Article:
Small Pocket Pairs in Poker
Now we finally arrive at the category that most players actually refer to when talking about pocket pairs.
Small pockets are probably some of the hardest hands to play because they seem to have so much potential if you hit the right flop but, at the same time, that flop doesn’t come nearly as often as we would like.
Our general plan with small pocket pairs (22 – 77) is very simple. We want to see the flop as cheaply as possible, flop a set, and get our opponent’s stack when they have an overpair or flop a hand like top pair – top kicker.
In theory, this all sounds good and straightforward, but there are many traps to avoid along the way.
Odds of flopping a set with any pair are about 1 in 7.5 (or around 12%). This may seem like a reasonable number but keep in mind that 88% of the time, you won’t flop the set you’re looking for.
And, even when you do, it doesn’t mean that your opponent will automatically give their stack to you or that you will even win the pot every time.
Therefore, you need to be very careful with your small pocket pairs. As a general rule, try to:
It may be tempting to see the flop with 33, but you really can’t afford to do it when there is a raise and 3-bet in front of you. You do not want to be investing a decent chunk of your chips preflop with low pocket pairs.
Secondly, you’re not closing the action and if the original raiser decides to 4-bet, you’ll either have to fold or make what’s very likely an incorrect call because it is almost impossible to have the right odds here.
Finally, 88% of the time, you won’t get that set you’re so hoping for. It may entice you to try and bluff your way to the pot, which can be very dangerous because you do not have any blockers.
This isn’t to say that you should never bluff with these hands but try to only do it against a single opponent, and when you have a good reason to believe he doesn’t have a strong holding himself.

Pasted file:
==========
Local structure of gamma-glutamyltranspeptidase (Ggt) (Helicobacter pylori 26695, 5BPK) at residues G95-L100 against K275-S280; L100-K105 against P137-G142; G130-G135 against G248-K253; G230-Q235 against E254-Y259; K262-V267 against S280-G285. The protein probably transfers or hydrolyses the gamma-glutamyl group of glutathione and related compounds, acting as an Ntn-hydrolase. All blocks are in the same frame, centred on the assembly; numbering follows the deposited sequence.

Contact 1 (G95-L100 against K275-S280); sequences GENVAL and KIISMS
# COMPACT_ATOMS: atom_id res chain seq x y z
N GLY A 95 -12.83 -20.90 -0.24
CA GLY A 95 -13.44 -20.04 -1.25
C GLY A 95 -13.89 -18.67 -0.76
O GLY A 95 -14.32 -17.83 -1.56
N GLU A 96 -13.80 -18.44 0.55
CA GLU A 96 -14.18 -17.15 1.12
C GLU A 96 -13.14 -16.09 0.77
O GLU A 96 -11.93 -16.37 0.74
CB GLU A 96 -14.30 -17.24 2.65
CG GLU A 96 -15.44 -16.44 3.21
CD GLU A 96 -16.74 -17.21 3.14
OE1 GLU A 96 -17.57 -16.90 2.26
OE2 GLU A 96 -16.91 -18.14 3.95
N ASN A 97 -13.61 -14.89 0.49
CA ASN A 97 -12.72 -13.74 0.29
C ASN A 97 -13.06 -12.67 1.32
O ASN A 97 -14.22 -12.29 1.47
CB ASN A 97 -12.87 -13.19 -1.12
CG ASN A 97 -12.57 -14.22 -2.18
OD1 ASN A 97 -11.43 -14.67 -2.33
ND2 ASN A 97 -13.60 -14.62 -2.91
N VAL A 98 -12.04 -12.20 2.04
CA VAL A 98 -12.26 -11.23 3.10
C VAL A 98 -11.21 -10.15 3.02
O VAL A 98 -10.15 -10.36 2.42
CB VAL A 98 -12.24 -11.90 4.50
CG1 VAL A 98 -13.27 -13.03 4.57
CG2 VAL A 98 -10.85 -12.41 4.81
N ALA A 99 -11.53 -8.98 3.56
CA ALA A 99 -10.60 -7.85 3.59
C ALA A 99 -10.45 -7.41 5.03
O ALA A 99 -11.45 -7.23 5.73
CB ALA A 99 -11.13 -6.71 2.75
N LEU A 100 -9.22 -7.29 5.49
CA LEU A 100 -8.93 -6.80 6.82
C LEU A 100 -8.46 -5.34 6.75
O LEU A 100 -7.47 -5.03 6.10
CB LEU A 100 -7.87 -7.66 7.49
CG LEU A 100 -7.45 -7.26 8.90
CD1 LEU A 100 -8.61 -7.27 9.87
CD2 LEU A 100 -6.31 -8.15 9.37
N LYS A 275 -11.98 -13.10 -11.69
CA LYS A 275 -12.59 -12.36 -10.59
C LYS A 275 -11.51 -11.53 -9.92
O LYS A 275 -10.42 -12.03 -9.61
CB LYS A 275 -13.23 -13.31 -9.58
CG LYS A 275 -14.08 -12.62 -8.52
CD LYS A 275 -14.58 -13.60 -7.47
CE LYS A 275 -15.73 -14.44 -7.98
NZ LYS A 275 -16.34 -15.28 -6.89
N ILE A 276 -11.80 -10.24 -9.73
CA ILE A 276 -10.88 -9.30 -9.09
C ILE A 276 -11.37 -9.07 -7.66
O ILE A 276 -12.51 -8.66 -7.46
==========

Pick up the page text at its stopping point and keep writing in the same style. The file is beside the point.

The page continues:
For the most part, try to play passively when you don’t flop a set and don’t go crazy – there are much better bluffing spots.
Although all of these three categories of pocket pairs require different strategies, there are some common considerations.
These pretty much apply to all hands you play but especially to pocket pairs due to the fact these hands don’t offer as much flexibility across many flops, turns, and rivers as other holdings.
1. Effective Stack Size
The effective stack size is one of the biggest considerations when deciding on how you want to play a pocket pair (the effective stack being the smallest of the two in a heads-up pot).
With small pockets, for example, you don’t want to set mine against an opponent starting a hand with just 20 big blinds or a similar short stack – it is simply not profitable to do so. Instead, you should fold, or re-shove all-in if the situation is right.
However, if an effective stack is much bigger, you can profitably set mine in most cases.
With a medium and higher pocket pairs, you have a very easy decision against a short stack and can push all your stack in the middle right then and there.
While your position at the table is not as important with premium pockets, you definitely want to do more set mining with weaker pairs when in position relative to your opponent.
It is much easier to extract value when you get the last say in the hand as you can have a much better understanding of how strong the other player is and how likely they are to commit the rest of their chips.
Chasing sets with small pairs out of position is not nearly as profitable. You’ll often miss value by checking on the turn and allowing your opponent to check behind.
So, the pot won’t be big enough to get the stacks in the middle, most of the time.
3. General Players’ Tendencies
Every game and player pool out there have certain tendencies that you’ll learn to recognize as you play more against them.
How you play your pairs, especially the smaller ones, will depend a lot on the general tendencies of your opponents.
If you’re involved in loose, wild games, where people tend to stack off light, mining for sets becomes highly profitable as your implied odds increase significantly.
However, in fairly tight games, the value of sets diminishes as it won’t be nearly as easy to stack your opponents even when you flop big.
Hopefully, some of the strategic considerations in this article will help you play your pocket pairs better in the future. Keep in mind that these can be a powerful tool in your arsenal, but only if you play them right.
Always try to be realistic about your expectations. If someone doesn’t have a tendency to stack off lightly and are very conservative, don’t trick yourself into thinking that you’ll be the one to get all their chips when you flop the set.
Stick to the advice from this article and always try to keep your eye on the ball as the hand progresses. There will be situations where you’ll need to let your opponents catch up, and there will be spots where getting all your chips in the middle is the right play.
The beauty of poker is that it is such a multi-dimensional game that there can be different approaches to similar spots – but a sound fundamental strategy based on math is where it all starts.